On July 19, 1814, a pro-British band of Sauk Indians led by Black Hawk attacked a force of United States regulars and rangers under Lieutenant John Campbell. The Americans were defeated, with the loss of sixteen American lives.
Campbell’s Island State Memorial consists of a North Carolina granite monument dedicated in 1908, in a mini-park overlooking the river. A bronze plaque on the monument base, attributed to sculptor A. L. Van der Berghen, commemorates the battle. The plaque foreground depicts two soldiers with rifles and a woman comforting a wounded soldier. In the background are several soldiers and a boat, with Native American warriors emerging from trees across the river. The other three sides of the base carry Wisconsin red granite tablets describing the memorial’s history.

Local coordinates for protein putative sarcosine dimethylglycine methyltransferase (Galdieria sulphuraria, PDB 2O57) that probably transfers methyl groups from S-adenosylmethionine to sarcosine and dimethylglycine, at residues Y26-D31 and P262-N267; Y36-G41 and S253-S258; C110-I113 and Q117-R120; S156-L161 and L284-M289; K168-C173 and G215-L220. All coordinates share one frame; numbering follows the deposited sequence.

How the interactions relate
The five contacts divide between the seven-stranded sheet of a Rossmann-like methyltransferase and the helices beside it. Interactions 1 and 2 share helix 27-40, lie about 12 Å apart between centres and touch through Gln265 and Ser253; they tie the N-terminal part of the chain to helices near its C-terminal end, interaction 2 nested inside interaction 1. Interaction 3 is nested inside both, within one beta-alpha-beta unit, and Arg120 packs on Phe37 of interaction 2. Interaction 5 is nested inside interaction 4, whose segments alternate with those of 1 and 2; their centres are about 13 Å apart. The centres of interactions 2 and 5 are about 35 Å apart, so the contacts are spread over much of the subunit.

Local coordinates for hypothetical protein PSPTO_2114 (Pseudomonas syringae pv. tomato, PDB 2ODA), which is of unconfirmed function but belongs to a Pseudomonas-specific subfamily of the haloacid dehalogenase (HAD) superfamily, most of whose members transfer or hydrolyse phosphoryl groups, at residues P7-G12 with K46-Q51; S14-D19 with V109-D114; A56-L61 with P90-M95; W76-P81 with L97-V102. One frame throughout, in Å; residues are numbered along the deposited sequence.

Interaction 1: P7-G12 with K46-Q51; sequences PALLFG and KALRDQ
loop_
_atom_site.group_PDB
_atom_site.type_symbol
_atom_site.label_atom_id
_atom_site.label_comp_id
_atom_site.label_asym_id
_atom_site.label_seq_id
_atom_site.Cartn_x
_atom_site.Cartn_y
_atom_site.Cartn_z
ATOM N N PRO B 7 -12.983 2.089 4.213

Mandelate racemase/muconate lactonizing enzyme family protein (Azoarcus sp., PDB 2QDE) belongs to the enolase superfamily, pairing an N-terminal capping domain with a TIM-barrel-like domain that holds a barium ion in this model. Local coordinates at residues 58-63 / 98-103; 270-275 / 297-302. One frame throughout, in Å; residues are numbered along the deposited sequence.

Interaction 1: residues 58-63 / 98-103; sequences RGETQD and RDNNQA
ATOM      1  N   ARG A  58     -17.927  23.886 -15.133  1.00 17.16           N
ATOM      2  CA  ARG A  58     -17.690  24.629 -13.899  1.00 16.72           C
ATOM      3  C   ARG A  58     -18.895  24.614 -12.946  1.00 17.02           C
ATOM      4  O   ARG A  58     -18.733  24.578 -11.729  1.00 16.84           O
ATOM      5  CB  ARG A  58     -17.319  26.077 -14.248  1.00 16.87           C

A low concrete wall surrounds the monument, with an inner walk. A “peace garden” contains four concrete benches, arranged in a “Sacred Circle” design and decorated with mosaic tiles in Sauk and Mesquakie artistic motifs. Designed by area artist Kunhild Blacklock and dedicated in 1998, the garden was funded by a grant through the River Action Committee of the Quad Cities.